What exactly is a dummy subject?
The question that’s on everyone’s mind! A dummy subject (also called empty or artificial) is a pronoun that has no meaning by itself but fills the position of a normal subject.
The three most common are it, there, and this, and even though they have no meaning on their own, they are used to begin clauses all the time.
How can I spot these empty pronouns?
The giveaway of an empty subject is that the true subject of a sentence will come after the verb. Let’s look at an example:
A cute dog was in the window.
This is the typical format of a statement, but it can be reversed…
There was a cute dog in the window.
This reversal of verb and true subject, combined with “there” being at the beginning, show us that we have an artificial pronoun.
Why would I use a dummy pronoun?
There are three main reasons why a writer would wish to include one:
1. To turn a sentence fragment into a complete thought
Fragment: Two friends having lunch.
There are two friends having lunch.
2. To refer to time, weather, and existence
It is 2 o’clock in the afternoon.
It is cloudy right now, and there is a storm coming.
There are more topics to discuss, but this is a good rule to follow.
3. To place the true subject at the end of a statement
Being frugal is important.
It is important to be frugal.
Can I turn any statement into a sentence containing an empty subject?
Most sentences can be flipped from the SVO format to VSO using this technique.
SVO: A huge hawk flew overhead!
VSO: There flew a huge hawk overhead!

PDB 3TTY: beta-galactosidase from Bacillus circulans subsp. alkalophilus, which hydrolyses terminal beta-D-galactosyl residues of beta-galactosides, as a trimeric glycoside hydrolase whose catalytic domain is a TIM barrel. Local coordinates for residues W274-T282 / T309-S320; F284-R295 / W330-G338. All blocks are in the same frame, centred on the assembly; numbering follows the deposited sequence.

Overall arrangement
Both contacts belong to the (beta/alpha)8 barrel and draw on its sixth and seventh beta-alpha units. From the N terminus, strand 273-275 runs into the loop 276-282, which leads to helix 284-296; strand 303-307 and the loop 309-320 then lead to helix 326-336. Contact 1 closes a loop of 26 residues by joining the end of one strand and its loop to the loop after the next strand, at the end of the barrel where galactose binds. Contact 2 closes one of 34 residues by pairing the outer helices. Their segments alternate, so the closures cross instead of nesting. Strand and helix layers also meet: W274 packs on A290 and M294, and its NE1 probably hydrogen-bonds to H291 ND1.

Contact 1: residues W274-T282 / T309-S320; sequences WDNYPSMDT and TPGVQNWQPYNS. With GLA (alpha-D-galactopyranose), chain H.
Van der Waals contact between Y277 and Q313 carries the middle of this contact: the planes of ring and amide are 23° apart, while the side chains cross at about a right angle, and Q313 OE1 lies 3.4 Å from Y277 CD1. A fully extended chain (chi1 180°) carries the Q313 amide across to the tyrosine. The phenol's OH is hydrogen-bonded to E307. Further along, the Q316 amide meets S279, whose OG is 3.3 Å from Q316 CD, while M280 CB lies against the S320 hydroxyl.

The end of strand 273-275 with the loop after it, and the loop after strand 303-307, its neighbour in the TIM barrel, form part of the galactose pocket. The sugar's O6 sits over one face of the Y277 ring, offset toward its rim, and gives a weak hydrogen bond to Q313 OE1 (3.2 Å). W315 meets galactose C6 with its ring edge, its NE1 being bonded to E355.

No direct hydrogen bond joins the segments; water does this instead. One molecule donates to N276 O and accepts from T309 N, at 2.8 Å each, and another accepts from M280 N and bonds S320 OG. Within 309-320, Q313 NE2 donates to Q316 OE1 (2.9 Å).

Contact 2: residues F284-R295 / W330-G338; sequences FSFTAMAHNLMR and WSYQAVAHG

However, imperatives/commands do not need a subject, so there is no reason to add a dummy.
❌ Incorrect: It is please do the dishes. X
✅ Correct: Please do the dishes. ✔
The corporate world is filled with expressions, specialized vocab words, and various acronyms.
You probably already know some of the classics like ASAP and FYI, but have you come across the more advanced ones below?
And more importantly, do you know how to use them?
Stands for… Out of office
Meaning: When someone is out of office, it means they are temporarily not available to work due to being on vacation or another type of leave.
Relatedly, out-of-office messages are set as automatic replies to emails/phone calls to let everyone know that one is not currently available.
Employees have been instructed to set up OOO responses.
Stands for… Return on investment
Meaning: Usually expressed as a percentage, ROI is a numerical measure of the success of a financial investment. If the return is positive, a profit was made. On the other hand, a negative ROI means that a portion of money was lost.
Example: The ROI of my stock portfolio is at a modest 6%.
Stands for… To be announced/To be confirmed
Meaning: Sometimes an event or product release is planned but not completely fleshed out in terms of schedule. When this happens, TBA and TBC are used to announce that something is coming but does not have a fixed date or time yet.
The clothing line is set to launch, but the exact date is TBA/TBC.
Stands for… Work(ing) from home
Meaning: With the rise of remote work, this term has become much more popular over the last few years. Working from home is exactly what it sounds like: Getting tasks done at home rather than commuting to an office each day.
If necessary, would you feel comfortable WFH?
Stands for… Headquarters
Meaning: Most large firms and corporations have locations in multiple cities, but their headquarters are considered the main office and administrative center of the entire company.
Many tech companies have their HQ in Silicon Valley.
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